Friday, March 27, 2009

Fruit Gushers

The entire concept that there is a suspicious liquid-filled fruit snack vacuum-sealed for posterity (expiration date: January 3012) called "Gushers" concerns me as someone now old enough to read ingredient labels with a critical eye. Despite the inclusion of such delicious additives as Maltodextrin and Distilled Monoglycerides, Gushers continues to be a bestselling snackfood. Did you know that these seemingly innocent fruit snacks contain a squirt of an unknown mystery substance? Of course you did, you sicko, you're probably gushing on one right now. Remember the good old days, when the verb "gush" referred to something, I don't know, completely disgusting?

Good Example: "Did you see Joel's leg after he got it stuck in the wood-chipper, Fargo-style? It was gushing blood, man."

Current Example: "Did you try these fruit snacks? Dude, they are, like, gushing with flavor."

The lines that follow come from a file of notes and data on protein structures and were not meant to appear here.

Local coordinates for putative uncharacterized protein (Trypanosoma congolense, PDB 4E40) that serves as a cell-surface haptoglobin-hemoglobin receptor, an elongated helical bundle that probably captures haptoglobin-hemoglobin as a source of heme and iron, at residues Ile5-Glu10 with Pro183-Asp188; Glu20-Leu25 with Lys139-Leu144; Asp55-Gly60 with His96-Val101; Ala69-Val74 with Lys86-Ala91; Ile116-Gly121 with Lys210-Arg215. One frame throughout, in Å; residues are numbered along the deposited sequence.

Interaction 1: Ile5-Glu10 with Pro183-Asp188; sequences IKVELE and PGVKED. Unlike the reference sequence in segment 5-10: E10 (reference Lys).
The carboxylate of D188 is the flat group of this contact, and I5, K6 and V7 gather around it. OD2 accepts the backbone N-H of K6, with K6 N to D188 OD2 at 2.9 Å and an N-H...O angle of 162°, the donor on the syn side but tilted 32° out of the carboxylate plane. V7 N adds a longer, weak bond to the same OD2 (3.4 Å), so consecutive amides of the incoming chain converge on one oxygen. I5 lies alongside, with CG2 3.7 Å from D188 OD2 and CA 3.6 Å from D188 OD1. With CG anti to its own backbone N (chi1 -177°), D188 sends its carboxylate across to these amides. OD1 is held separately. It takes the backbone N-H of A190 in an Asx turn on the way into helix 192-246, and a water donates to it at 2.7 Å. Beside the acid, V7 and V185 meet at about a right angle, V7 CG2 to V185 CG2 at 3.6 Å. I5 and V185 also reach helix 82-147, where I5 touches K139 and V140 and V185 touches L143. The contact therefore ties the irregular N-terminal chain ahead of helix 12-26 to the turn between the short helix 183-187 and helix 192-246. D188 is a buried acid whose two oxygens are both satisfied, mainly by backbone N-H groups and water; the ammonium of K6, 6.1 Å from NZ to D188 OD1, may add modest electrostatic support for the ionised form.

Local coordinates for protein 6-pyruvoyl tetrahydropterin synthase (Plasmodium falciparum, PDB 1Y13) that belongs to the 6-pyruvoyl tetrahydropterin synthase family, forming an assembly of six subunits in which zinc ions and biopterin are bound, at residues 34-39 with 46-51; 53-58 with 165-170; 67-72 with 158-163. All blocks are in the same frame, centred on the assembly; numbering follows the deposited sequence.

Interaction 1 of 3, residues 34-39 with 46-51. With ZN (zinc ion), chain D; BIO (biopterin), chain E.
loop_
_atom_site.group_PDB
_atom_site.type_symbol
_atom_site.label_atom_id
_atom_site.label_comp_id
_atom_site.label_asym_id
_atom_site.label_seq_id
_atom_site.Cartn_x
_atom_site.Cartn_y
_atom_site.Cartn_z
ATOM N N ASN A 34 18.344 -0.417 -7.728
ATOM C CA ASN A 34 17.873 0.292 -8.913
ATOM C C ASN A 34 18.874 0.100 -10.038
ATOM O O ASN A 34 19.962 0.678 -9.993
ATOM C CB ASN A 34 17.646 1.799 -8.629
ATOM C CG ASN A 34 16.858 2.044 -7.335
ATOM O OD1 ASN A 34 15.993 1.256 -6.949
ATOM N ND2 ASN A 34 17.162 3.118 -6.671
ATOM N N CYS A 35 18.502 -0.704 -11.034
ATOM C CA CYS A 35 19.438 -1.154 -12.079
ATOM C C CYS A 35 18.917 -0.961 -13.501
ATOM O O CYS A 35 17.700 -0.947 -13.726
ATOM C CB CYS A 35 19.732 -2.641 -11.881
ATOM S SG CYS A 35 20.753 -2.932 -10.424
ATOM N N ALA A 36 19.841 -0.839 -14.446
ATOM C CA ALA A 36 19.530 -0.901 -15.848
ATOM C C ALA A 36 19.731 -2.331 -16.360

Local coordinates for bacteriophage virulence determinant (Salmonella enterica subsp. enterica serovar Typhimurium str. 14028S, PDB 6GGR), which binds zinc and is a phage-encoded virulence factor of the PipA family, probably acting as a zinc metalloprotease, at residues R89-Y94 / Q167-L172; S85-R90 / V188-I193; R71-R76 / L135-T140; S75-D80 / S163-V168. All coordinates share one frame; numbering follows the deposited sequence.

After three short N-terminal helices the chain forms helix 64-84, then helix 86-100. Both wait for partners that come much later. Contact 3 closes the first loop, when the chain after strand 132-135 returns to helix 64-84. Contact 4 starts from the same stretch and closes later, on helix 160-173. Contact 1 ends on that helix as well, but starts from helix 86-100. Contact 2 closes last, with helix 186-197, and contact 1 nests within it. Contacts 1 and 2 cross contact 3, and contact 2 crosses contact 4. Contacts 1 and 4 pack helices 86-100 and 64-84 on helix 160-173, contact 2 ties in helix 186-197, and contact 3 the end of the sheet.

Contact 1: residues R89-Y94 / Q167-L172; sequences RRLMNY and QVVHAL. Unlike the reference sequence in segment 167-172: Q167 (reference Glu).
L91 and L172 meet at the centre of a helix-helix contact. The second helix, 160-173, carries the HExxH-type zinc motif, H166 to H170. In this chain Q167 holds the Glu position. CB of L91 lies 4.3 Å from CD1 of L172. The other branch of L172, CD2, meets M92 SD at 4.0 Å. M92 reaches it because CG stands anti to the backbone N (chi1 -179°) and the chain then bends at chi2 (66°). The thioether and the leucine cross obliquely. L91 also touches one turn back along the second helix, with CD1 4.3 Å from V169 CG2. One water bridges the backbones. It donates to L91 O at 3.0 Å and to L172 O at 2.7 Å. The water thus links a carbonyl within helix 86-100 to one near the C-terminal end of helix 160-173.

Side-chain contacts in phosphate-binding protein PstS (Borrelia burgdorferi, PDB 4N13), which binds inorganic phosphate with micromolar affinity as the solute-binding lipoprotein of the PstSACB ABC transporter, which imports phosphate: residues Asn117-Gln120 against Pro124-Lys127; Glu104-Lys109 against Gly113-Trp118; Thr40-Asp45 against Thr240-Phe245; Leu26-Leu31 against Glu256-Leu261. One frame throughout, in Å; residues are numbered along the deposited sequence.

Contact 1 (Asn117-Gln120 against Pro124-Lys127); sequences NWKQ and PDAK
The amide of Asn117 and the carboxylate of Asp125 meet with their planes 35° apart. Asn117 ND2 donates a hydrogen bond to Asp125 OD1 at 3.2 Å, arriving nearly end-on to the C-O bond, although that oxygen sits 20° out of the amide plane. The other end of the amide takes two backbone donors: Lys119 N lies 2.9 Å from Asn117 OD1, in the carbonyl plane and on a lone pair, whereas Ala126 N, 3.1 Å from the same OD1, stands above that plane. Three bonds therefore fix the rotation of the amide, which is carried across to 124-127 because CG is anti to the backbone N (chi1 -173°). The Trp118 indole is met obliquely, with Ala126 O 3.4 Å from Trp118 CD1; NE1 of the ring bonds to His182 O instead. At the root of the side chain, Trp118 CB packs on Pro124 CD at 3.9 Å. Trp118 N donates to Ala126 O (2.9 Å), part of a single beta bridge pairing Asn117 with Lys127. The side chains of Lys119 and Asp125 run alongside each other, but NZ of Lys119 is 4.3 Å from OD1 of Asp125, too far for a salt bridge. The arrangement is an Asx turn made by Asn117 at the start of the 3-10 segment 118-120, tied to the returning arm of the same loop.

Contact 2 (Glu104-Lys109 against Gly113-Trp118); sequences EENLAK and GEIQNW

I'm not sure anyone can even begin to comprehend how disgusting that is, because so many children of the 90s continue to purchase this tragically bodily-fluid referencing named snack. The worst part is, it's not even a misnomer. You bite into one of those babies, and they literally gush in a way conducive with the Good Example. As if their naming department's creative juices hadn't already been fully drained into these fruit snacks, they actually had the audacity and unoriginality to name of of their flavors "Gushing Grape". What exactly is with the use of flesh-wound originating adjectives to describe the bursting flavor of sugary. nutritionally unsound junk food? If that wasn't enough, there was actually a movement to save the now-retired "Gushing Grape" variety. And they say our generation doesn't take up any worthwhile political causes.